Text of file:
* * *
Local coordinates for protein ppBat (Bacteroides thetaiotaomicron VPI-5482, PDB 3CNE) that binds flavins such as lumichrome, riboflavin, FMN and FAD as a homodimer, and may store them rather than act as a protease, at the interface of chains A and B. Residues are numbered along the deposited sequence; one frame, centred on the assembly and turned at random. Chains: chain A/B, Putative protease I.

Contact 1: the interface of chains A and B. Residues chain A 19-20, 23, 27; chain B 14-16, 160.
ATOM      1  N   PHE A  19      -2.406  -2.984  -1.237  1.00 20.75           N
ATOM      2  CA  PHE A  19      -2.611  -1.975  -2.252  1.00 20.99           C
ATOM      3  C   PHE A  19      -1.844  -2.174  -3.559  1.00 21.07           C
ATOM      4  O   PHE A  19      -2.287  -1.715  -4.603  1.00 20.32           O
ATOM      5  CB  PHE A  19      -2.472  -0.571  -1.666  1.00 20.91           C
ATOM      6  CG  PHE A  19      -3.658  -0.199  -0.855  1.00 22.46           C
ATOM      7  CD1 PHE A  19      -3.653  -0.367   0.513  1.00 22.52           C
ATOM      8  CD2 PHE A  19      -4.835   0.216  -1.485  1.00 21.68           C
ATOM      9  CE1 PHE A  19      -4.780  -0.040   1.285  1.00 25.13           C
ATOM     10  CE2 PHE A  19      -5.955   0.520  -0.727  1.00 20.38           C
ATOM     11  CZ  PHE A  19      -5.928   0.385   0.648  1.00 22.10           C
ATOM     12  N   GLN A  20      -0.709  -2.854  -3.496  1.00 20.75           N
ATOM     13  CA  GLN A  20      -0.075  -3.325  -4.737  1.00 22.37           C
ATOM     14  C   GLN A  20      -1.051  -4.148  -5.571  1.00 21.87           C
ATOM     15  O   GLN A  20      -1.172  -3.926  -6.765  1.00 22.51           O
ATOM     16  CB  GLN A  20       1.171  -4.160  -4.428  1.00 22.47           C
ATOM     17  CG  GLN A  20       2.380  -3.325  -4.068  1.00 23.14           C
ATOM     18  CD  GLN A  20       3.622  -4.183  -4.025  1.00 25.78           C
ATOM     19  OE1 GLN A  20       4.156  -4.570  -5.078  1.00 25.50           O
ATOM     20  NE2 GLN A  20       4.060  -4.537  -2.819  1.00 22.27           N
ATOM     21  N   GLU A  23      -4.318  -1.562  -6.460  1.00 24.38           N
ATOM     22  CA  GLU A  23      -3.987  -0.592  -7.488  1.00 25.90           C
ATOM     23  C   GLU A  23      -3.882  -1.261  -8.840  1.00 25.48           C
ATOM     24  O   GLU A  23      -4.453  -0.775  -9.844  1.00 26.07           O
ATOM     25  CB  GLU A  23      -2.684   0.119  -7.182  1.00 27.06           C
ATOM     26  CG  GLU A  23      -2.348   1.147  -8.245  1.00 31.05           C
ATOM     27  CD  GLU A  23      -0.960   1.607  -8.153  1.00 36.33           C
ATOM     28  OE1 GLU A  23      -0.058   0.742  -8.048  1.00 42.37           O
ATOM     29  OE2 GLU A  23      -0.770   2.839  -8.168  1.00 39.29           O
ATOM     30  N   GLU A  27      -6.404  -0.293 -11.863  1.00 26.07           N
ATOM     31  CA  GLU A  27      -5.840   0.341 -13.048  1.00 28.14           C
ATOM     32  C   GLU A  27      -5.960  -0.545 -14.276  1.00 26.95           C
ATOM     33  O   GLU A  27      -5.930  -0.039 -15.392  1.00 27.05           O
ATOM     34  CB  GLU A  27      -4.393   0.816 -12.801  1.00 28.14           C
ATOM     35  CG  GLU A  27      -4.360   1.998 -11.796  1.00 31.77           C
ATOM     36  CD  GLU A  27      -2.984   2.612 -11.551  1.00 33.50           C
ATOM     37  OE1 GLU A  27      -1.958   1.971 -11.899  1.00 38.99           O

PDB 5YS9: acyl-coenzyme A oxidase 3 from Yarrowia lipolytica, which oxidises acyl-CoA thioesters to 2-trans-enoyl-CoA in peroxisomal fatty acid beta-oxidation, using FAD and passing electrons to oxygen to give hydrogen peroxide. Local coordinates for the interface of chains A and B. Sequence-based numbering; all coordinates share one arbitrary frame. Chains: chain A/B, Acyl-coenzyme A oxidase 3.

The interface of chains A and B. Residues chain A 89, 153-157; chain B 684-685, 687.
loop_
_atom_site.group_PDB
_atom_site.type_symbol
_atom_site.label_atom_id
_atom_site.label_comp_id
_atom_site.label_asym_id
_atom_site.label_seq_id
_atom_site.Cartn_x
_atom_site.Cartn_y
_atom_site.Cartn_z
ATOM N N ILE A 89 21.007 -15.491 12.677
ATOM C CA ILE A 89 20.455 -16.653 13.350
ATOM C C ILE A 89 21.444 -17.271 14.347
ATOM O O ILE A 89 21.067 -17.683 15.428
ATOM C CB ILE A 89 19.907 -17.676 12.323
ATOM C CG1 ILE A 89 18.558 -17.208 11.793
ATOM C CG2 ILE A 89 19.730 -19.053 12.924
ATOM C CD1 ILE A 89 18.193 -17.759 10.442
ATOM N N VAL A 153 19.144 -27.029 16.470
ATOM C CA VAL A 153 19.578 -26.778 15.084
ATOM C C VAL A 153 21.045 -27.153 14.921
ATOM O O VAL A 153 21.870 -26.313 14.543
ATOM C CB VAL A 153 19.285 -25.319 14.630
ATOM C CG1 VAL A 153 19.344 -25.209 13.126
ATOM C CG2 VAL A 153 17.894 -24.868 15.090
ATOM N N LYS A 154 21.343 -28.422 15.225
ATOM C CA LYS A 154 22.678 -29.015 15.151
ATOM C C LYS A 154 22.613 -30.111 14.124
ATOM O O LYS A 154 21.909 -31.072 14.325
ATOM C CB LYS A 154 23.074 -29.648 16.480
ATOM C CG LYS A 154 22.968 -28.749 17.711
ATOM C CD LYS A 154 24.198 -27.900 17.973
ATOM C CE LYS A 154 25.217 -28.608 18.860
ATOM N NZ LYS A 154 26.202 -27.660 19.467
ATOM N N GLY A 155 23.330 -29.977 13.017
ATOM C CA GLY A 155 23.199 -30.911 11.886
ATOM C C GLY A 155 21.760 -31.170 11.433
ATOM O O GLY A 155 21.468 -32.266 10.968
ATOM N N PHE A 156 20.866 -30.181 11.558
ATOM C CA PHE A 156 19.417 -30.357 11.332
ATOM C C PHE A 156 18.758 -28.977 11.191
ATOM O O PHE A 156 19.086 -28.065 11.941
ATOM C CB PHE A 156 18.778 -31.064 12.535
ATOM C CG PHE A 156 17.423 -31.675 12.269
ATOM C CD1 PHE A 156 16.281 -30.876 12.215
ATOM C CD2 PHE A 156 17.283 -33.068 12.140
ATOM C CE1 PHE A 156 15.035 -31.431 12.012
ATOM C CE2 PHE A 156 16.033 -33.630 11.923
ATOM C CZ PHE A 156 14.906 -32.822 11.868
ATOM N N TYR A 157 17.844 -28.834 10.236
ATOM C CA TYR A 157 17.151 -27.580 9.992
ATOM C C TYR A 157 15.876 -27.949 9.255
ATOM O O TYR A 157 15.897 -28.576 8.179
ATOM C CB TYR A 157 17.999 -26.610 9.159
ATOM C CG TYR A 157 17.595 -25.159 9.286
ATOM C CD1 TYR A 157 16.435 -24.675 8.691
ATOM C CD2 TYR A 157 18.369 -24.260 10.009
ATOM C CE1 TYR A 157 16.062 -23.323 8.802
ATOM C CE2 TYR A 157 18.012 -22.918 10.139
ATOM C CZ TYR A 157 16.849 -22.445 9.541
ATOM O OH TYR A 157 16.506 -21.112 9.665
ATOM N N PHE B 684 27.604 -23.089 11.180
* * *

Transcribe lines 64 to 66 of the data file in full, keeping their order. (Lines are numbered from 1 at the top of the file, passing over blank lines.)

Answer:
ATOM C CB VAL A 153 19.285 -25.319 14.630
ATOM C CG1 VAL A 153 19.344 -25.209 13.126
ATOM C CG2 VAL A 153 17.894 -24.868 15.090